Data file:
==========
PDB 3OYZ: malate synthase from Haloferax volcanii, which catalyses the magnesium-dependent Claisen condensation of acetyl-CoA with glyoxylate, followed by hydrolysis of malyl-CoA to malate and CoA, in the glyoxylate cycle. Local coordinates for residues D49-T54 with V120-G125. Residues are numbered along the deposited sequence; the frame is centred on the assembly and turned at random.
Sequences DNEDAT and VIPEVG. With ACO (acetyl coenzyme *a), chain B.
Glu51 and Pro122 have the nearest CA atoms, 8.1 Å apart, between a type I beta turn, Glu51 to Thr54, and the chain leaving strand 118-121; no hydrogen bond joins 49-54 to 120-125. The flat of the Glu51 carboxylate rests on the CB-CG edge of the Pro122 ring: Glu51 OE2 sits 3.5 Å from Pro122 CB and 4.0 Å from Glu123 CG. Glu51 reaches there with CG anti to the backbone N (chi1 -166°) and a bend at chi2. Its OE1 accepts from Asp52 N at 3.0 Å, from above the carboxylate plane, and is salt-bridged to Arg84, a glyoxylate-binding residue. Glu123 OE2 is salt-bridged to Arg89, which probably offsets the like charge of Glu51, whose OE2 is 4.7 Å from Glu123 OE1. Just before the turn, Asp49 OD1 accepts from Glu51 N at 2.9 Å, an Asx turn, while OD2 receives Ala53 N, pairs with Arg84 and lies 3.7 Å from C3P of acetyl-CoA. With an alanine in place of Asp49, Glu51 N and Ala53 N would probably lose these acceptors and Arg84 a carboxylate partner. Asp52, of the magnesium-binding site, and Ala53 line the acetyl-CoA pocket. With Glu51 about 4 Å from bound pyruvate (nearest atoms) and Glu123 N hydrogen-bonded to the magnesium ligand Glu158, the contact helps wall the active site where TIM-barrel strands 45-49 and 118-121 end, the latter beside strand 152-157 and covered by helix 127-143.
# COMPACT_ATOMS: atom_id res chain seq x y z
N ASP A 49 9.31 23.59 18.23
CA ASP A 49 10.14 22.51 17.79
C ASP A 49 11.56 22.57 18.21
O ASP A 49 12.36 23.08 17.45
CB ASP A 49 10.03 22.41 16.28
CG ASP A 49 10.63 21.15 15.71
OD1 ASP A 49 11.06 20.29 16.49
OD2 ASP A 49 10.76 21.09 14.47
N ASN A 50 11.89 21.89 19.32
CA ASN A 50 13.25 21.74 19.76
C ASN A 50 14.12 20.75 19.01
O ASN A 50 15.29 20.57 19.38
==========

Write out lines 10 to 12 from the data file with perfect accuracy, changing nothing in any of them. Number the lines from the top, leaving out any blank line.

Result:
CG ASP A 49 10.63 21.15 15.71
OD1 ASP A 49 11.06 20.29 16.49
OD2 ASP A 49 10.76 21.09 14.47